This article on Rail News is entitled Warwickshire rail campaigners welcome news of National Infrastructure Commission and it discusses the struggles of local campaigners trying to restore the rail line between Stratford-on-Avon and Honeybourne, on the North Cotswold Route. Wikipedia says this about the plans.
The Shakespeare Line Promotion Group is promoting a scheme to reinstate the 9 miles (14 km) “missing Link” between Honeybourne and Stratford. Called the “Avon Rail Link”, the scheme (supported as a freight diversionary route by DB Schenker) would make Stratford-upon-Avon railway station a through station once again with improved connections to the Cotswolds and the South. The scheme faces local opposition. There is, however, a good business case for Stratford-Cotswolds link.
Note this could also be a freight diversion route.
Last year, I went to Stratford-on-Avon and wrote Stratford Upon Avon Station Is Getting A Facelift.
I hinted at more services to come and linked to the Wikipedia comments above.
To return to the Rail News article, it says some interesting things like this.
A NIC could overcome one of the biggest hurdles that has existed for decades. For mainly no other reason the route from Stratford to Honeybourne straddles two government regional boundaries (West Midlands and South West) two Network Rail regions (Chiltern/West Midlands and Western), three County Councils, three District Councils and two Local Enterprise Partnerships.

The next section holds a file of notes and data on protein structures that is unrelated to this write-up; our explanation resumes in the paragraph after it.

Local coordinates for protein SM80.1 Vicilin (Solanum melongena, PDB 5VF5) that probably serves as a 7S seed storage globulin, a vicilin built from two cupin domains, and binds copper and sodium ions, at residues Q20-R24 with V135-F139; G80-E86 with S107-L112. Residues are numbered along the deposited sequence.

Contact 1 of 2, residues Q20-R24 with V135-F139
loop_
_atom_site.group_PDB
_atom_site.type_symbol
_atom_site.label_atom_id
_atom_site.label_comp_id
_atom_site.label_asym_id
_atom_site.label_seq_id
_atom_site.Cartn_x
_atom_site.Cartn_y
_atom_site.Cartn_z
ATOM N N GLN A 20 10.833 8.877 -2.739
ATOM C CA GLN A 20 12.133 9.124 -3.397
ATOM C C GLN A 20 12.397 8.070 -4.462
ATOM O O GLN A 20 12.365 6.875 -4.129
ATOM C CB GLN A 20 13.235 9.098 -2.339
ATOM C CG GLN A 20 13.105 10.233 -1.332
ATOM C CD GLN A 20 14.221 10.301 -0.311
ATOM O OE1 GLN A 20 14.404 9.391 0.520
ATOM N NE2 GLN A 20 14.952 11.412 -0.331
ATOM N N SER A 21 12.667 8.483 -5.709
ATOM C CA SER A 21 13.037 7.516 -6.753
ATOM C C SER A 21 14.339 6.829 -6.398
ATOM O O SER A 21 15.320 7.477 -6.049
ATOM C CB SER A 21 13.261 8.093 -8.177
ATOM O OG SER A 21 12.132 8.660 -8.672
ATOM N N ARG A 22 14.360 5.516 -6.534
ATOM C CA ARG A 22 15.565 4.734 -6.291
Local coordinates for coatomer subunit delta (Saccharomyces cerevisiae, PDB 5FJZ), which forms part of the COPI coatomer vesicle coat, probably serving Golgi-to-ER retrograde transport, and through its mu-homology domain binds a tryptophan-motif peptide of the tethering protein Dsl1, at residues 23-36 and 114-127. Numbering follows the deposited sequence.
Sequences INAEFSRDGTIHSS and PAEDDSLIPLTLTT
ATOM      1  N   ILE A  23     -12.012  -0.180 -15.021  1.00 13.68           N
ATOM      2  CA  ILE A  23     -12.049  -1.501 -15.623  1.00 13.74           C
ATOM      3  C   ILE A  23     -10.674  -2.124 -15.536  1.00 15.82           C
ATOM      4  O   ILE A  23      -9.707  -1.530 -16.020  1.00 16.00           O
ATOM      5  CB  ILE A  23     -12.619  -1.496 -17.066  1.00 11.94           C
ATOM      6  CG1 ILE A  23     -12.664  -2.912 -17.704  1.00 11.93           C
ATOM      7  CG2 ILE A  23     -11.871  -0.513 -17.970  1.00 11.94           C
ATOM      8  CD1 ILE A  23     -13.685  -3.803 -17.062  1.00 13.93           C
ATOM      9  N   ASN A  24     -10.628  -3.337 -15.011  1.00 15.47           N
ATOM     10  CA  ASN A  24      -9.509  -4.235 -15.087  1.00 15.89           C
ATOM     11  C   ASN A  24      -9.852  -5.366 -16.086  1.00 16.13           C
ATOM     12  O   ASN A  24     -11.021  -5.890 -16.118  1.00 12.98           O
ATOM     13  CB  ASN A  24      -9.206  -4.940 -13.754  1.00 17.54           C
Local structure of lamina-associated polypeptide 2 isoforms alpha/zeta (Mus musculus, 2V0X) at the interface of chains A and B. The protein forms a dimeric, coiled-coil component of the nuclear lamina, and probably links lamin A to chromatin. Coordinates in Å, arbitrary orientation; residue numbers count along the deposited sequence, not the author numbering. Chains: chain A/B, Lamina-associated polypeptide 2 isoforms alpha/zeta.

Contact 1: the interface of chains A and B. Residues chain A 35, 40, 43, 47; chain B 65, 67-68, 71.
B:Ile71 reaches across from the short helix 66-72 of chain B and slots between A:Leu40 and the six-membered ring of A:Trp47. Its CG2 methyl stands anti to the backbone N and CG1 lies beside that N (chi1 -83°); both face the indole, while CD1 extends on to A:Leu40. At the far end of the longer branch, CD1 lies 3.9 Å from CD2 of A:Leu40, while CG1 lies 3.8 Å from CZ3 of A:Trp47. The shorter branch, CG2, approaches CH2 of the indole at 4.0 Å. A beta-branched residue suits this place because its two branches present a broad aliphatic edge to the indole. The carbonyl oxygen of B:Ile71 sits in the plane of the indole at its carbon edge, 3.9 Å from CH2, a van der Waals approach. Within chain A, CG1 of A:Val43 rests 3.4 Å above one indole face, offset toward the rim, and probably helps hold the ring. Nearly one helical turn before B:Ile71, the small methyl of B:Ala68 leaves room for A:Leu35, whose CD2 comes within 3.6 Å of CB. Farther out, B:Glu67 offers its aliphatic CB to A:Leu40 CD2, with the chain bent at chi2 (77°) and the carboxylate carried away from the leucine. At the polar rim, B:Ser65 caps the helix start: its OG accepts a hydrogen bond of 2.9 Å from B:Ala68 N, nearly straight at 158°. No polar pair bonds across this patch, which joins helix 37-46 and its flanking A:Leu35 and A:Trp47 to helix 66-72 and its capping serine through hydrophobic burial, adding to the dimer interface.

Is anybody in charge? Perhaps the NIC will be. This is said on visitors to Stratford-on-Avon.
Stratford only attracts six per cent of visitors to the town to travel by rail, while the national average for visitors by rail to similar UK rail-connected tourist destinations is over double that, at 13 per cent.
As the line has a good case for reopening and Stratford-on-Avon station has been upgraded, perhaps this is a project that should be looked at seriously.
We are probably going to live in a new era if George Osbourn’s plans for business rate reform come to fruition, which might see progressive Councils developing infrastructure to enable business, housing and tourism opportunities.
Surely a reconstructed line from Stratford-on-Avon to Cheltenham would tick a few boxes.
There is a major prize at the Cheltenham end if Cheltenham Racecourse, which is one of the busiest in the UK, could be linked to the main line rail network at Cheltenham Spa station. The Google Map shows the Gloucestershire Warwickshire Railway going past the racecourse, where there is already a station.
Unfortunately, there is a supermarket which is partially blocking the route between the racecourse and Cheltenham Spa station.
These are the sort of problems that a National Infrastructure Commission should have the power to solve or dismiss as insoluble.
Watching National Hunt racing at Cheltenham is one of the great sporting spectacles of the British Isles and a viable rail service to the course from London and Oxford needs to be created.
Frankie rode for C and myself several times and he is very much a genuine what-you-see-is-what-you-get person, who is the life and soul of any group. But then most jockeys are like that and many have fought back from terrible problems, circumstances or injuries.
I do think that over the last few years, my experience of horse racing and its people has helped me pull through all my troubles.
On the other hand,. having paternal and maternal male lines of Jewish and Huguenot origin respectively and a grandmother born in London of a stubborn Devonian line, isn’t a disadvantage to survival.